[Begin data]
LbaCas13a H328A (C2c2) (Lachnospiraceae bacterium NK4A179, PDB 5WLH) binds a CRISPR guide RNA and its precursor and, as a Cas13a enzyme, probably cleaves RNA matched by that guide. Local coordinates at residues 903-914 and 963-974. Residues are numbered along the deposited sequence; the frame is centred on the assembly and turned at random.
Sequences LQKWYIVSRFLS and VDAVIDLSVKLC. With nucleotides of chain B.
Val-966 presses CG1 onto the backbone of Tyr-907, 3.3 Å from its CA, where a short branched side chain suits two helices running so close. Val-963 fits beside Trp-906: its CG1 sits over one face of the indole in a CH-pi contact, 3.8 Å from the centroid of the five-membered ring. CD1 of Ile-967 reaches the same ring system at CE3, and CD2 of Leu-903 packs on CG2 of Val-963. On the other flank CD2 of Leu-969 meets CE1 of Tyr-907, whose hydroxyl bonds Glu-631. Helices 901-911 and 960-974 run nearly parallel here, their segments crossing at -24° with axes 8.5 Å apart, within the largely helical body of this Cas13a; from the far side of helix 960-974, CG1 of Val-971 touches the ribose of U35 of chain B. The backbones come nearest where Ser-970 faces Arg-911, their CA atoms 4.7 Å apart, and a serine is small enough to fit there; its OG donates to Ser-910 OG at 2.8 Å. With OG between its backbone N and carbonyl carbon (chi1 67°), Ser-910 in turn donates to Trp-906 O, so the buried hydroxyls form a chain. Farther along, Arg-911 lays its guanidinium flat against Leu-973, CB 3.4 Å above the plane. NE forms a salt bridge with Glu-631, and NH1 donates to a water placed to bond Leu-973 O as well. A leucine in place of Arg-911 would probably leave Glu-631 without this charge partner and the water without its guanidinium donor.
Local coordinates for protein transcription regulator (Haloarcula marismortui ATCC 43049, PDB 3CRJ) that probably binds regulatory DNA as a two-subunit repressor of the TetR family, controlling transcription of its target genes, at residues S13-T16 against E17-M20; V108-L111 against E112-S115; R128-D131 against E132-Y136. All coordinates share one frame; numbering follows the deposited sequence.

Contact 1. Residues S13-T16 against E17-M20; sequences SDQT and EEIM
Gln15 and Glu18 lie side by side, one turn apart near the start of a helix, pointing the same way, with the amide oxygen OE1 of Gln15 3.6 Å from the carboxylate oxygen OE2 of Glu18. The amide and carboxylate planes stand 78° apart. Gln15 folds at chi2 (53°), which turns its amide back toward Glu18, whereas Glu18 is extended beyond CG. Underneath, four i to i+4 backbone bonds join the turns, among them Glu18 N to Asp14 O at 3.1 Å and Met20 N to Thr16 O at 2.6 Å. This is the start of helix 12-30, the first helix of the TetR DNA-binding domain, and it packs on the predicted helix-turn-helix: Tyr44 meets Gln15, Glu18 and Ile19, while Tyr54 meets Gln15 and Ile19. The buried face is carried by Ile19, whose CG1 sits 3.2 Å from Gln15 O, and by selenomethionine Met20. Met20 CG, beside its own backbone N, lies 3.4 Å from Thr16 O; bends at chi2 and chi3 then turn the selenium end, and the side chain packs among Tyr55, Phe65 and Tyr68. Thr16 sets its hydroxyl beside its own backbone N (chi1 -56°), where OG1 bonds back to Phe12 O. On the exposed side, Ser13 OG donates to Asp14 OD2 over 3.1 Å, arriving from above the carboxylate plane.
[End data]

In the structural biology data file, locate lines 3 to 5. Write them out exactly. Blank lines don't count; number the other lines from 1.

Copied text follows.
Val-966 presses CG1 onto the backbone of Tyr-907, 3.3 Å from its CA, where a short branched side chain suits two helices running so close. Val-963 fits beside Trp-906: its CG1 sits over one face of the indole in a CH-pi contact, 3.8 Å from the centroid of the five-membered ring. CD1 of Ile-967 reaches the same ring system at CE3, and CD2 of Leu-903 packs on CG2 of Val-963. On the other flank CD2 of Leu-969 meets CE1 of Tyr-907, whose hydroxyl bonds Glu-631. Helices 901-911 and 960-974 run nearly parallel here, their segments crossing at -24° with axes 8.5 Å apart, within the largely helical body of this Cas13a; from the far side of helix 960-974, CG1 of Val-971 touches the ribose of U35 of chain B. The backbones come nearest where Ser-970 faces Arg-911, their CA atoms 4.7 Å apart, and a serine is small enough to fit there; its OG donates to Ser-910 OG at 2.8 Å. With OG between its backbone N and carbonyl carbon (chi1 67°), Ser-910 in turn donates to Trp-906 O, so the buried hydroxyls form a chain. Farther along, Arg-911 lays its guanidinium flat against Leu-973, CB 3.4 Å above the plane. NE forms a salt bridge with Glu-631, and NH1 donates to a water placed to bond Leu-973 O as well. A leucine in place of Arg-911 would probably leave Glu-631 without this charge partner and the water without its guanidinium donor.
Local coordinates for protein transcription regulator (Haloarcula marismortui ATCC 43049, PDB 3CRJ) that probably binds regulatory DNA as a two-subunit repressor of the TetR family, controlling transcription of its target genes, at residues S13-T16 against E17-M20; V108-L111 against E112-S115; R128-D131 against E132-Y136. All coordinates share one frame; numbering follows the deposited sequence.

Contact 1. Residues S13-T16 against E17-M20; sequences SDQT and EEIM